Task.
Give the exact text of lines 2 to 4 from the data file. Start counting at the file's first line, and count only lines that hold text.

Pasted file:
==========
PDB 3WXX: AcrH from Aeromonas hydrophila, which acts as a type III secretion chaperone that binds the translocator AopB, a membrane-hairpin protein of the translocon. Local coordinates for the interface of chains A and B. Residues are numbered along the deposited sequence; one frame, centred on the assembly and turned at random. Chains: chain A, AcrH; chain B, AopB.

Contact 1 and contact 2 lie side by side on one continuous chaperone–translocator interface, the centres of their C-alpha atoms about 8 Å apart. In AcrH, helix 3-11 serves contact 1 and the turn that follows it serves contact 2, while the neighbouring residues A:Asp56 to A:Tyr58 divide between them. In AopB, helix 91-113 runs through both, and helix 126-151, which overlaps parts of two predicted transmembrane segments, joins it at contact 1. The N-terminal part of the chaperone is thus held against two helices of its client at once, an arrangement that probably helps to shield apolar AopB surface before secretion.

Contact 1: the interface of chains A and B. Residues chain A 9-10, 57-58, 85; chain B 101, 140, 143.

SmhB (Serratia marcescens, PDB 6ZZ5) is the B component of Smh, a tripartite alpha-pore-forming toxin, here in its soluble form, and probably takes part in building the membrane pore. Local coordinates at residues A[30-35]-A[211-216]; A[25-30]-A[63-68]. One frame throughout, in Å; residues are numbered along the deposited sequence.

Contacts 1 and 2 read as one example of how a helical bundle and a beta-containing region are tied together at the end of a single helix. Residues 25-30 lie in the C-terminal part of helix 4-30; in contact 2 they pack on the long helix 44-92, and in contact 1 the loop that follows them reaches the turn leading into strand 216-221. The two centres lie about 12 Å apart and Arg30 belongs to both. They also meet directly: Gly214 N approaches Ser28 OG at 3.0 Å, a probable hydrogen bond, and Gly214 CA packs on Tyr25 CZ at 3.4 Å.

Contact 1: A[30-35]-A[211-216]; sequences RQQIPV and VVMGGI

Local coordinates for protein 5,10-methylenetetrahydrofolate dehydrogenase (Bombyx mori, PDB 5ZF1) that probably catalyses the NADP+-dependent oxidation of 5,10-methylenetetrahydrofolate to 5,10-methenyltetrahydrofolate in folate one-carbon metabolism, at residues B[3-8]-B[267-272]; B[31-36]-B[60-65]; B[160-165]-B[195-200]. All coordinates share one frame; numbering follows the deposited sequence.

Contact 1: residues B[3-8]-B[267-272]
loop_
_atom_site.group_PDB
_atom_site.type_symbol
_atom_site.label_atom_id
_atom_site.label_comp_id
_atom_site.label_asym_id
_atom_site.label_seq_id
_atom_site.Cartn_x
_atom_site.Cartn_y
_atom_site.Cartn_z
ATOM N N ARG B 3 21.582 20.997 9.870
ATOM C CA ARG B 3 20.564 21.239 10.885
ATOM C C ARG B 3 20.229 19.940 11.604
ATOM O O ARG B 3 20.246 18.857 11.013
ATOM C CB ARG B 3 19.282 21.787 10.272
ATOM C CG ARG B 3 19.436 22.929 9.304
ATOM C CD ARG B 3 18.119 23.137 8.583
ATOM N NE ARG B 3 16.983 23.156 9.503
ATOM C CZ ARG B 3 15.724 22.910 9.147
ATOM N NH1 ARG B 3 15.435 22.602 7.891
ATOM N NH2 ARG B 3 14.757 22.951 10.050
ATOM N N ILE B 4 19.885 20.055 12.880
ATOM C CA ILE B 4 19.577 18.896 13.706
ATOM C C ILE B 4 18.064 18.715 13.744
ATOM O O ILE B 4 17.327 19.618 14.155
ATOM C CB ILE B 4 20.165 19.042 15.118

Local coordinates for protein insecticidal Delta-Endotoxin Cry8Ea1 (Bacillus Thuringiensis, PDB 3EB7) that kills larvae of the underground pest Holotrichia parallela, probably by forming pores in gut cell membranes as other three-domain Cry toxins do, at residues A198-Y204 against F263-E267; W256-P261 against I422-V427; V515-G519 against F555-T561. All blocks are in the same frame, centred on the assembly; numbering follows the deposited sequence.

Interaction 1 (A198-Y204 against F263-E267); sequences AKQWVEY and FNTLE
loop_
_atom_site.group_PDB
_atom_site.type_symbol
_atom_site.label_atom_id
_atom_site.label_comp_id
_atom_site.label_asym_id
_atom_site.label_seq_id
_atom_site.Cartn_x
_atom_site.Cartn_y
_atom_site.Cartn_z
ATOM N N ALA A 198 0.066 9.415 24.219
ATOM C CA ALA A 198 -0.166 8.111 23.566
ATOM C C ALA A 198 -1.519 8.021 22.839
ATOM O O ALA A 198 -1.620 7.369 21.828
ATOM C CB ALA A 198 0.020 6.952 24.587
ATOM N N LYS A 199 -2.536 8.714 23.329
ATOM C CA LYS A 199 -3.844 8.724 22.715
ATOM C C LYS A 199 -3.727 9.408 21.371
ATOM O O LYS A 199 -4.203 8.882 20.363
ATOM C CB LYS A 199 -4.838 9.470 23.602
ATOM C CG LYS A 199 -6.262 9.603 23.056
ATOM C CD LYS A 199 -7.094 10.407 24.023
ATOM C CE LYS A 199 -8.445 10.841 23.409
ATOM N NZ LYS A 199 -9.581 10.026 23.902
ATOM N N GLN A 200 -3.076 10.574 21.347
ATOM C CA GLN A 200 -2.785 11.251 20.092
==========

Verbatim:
Contact 1 and contact 2 lie side by side on one continuous chaperone–translocator interface, the centres of their C-alpha atoms about 8 Å apart. In AcrH, helix 3-11 serves contact 1 and the turn that follows it serves contact 2, while the neighbouring residues A:Asp56 to A:Tyr58 divide between them. In AopB, helix 91-113 runs through both, and helix 126-151, which overlaps parts of two predicted transmembrane segments, joins it at contact 1. The N-terminal part of the chaperone is thus held against two helices of its client at once, an arrangement that probably helps to shield apolar AopB surface before secretion.

Contact 1: the interface of chains A and B. Residues chain A 9-10, 57-58, 85; chain B 101, 140, 143.

SmhB (Serratia marcescens, PDB 6ZZ5) is the B component of Smh, a tripartite alpha-pore-forming toxin, here in its soluble form, and probably takes part in building the membrane pore. Local coordinates at residues A[30-35]-A[211-216]; A[25-30]-A[63-68]. One frame throughout, in Å; residues are numbered along the deposited sequence.